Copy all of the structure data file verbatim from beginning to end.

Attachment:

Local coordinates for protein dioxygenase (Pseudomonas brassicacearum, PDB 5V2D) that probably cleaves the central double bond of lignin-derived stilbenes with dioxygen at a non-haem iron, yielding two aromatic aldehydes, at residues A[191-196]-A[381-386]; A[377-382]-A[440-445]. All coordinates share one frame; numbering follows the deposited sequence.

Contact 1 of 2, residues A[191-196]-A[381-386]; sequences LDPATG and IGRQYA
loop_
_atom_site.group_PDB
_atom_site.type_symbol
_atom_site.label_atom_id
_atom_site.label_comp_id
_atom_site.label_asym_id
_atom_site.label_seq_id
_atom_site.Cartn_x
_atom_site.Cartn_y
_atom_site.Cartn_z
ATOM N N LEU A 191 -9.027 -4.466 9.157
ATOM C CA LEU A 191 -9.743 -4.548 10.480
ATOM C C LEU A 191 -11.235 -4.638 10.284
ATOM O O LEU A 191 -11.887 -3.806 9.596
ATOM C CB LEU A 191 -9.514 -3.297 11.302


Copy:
Local coordinates for protein dioxygenase (Pseudomonas brassicacearum, PDB 5V2D) that probably cleaves the central double bond of lignin-derived stilbenes with dioxygen at a non-haem iron, yielding two aromatic aldehydes, at residues A[191-196]-A[381-386]; A[377-382]-A[440-445]. All coordinates share one frame; numbering follows the deposited sequence.

Contact 1 of 2, residues A[191-196]-A[381-386]; sequences LDPATG and IGRQYA
loop_
_atom_site.group_PDB
_atom_site.type_symbol
_atom_site.label_atom_id
_atom_site.label_comp_id
_atom_site.label_asym_id
_atom_site.label_seq_id
_atom_site.Cartn_x
_atom_site.Cartn_y
_atom_site.Cartn_z
ATOM N N LEU A 191 -9.027 -4.466 9.157
ATOM C CA LEU A 191 -9.743 -4.548 10.480
ATOM C C LEU A 191 -11.235 -4.638 10.284
ATOM O O LEU A 191 -11.887 -3.806 9.596
ATOM C CB LEU A 191 -9.514 -3.297 11.302